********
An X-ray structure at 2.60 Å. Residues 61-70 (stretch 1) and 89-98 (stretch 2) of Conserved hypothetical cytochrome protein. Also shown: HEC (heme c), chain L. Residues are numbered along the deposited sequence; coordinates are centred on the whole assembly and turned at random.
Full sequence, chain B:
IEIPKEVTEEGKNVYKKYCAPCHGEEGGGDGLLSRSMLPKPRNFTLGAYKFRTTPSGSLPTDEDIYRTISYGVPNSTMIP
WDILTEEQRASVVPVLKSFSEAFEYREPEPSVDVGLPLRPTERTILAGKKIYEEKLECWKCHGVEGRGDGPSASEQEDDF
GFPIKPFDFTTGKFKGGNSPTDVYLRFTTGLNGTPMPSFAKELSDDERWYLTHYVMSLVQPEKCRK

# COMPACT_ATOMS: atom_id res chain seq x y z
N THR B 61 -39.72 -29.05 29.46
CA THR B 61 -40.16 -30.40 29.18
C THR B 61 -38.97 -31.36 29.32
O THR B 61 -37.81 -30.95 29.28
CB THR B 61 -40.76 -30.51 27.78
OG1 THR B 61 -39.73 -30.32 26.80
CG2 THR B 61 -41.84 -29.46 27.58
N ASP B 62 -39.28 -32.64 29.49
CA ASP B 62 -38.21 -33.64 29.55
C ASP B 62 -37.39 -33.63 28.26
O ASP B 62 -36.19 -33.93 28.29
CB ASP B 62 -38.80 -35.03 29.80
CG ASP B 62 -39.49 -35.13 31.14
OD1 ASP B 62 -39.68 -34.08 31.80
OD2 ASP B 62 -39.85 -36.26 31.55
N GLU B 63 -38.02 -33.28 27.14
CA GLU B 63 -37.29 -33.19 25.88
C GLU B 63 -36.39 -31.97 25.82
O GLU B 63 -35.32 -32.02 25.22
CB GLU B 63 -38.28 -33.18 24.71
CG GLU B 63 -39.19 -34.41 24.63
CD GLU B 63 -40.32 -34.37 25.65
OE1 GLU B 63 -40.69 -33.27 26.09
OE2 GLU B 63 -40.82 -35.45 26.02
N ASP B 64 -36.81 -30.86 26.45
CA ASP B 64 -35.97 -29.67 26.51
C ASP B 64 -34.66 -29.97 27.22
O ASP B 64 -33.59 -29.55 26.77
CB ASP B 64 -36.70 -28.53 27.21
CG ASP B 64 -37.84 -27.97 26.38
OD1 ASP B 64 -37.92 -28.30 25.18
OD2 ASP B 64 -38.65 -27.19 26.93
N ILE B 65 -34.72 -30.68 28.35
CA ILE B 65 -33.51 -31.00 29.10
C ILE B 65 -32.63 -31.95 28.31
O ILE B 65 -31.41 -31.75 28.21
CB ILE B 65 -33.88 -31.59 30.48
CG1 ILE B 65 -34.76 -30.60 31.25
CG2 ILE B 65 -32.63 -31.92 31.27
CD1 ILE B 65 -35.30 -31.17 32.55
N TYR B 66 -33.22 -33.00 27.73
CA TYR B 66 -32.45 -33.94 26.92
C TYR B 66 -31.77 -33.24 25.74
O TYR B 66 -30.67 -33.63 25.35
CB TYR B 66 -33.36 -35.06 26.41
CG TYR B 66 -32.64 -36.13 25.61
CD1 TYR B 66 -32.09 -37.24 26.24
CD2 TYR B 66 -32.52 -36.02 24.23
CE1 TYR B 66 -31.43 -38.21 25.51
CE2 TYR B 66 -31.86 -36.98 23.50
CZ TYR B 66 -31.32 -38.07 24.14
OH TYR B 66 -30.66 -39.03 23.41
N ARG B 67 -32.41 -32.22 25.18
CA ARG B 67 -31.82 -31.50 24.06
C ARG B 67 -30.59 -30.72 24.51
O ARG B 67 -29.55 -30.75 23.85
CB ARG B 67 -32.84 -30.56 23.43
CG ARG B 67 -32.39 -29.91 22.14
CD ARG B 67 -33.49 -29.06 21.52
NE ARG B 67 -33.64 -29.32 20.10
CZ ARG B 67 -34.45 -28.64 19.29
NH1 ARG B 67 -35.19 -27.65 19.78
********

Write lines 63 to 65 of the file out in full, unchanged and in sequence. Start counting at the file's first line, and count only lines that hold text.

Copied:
CB ARG B 67 -32.84 -30.56 23.43
CG ARG B 67 -32.39 -29.91 22.14
CD ARG B 67 -33.49 -29.06 21.52